In collaboration with the Swiss Federal Institute of Technology (ETH) and Mitsubishi Electric Research Laboratories, MIT has produced a new kind of suit that can capture the motions of your entire body — and you don’t need a studio or lab environment to use it. It even works for people driving or playing ping-pong. A New Scientist article discusses the suit, explaining how it uses ultra-sonic beeps, gyroscopes and accelerometers:
Several sensors measuring about 2.5 centimetres on each side are attached to a person’s legs and arms. The sensors detect movement in two different ways: accelerometers and gyroscopes measure motion, but ultrasonic beeps are also emitted.
Tiny microphones mounted on the torso pick up these beeps, allowing a laptop computer, carried in a backpack, to calculate the distance to the sensor. The system is similar to, albeit much simpler than, bats’ ultrasonic echolocation, and together with the motion sensors provides a more accurate overall picture of body movement. The small backpack also holds the batteries that power the system.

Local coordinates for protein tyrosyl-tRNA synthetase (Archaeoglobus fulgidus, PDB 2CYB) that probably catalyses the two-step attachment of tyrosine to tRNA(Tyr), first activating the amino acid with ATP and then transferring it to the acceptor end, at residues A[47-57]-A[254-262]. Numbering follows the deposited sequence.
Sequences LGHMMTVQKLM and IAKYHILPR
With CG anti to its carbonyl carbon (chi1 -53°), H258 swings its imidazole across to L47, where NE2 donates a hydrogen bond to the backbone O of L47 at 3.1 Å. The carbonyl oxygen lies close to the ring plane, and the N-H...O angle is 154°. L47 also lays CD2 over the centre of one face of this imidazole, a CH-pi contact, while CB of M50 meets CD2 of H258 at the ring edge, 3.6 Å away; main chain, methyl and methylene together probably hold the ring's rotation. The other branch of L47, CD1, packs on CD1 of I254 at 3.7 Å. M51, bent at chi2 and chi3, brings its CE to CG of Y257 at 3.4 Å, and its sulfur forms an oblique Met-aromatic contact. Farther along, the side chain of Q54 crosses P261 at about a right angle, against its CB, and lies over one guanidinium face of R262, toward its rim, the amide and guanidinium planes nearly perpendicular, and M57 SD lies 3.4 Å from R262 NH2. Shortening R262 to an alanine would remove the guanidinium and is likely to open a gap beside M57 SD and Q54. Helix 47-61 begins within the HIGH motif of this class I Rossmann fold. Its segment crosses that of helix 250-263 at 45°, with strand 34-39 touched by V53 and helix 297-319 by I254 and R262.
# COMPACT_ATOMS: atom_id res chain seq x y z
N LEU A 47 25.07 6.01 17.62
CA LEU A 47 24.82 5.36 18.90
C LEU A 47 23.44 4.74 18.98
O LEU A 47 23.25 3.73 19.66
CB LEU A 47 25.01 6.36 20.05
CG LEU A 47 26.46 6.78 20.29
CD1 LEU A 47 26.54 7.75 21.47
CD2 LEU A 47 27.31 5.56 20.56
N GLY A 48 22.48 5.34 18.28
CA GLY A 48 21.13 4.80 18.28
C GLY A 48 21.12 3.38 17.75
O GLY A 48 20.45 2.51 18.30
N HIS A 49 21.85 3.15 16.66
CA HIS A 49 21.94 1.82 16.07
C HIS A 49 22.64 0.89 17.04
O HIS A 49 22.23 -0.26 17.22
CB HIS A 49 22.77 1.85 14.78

Originally designed to allow MIT students to give Clippy a virtual beating, the system could be utilized for various purposes. A New Scientist article mentions the potential for making animated movies more realistic and help doctors analyze movements of patients undergoing physical therapy.
This is awesome. Is there anything more to this? Yes. The price. The NS article quotes Rolf Adelsberger from ETH on that: The suit was made from off-the-shelf components and is much cheaper than similar systems used in the past. Currently, it costs about $3,000 — but Adelsberger imagines that the price could go down to a few hundred dollars if mass-produced.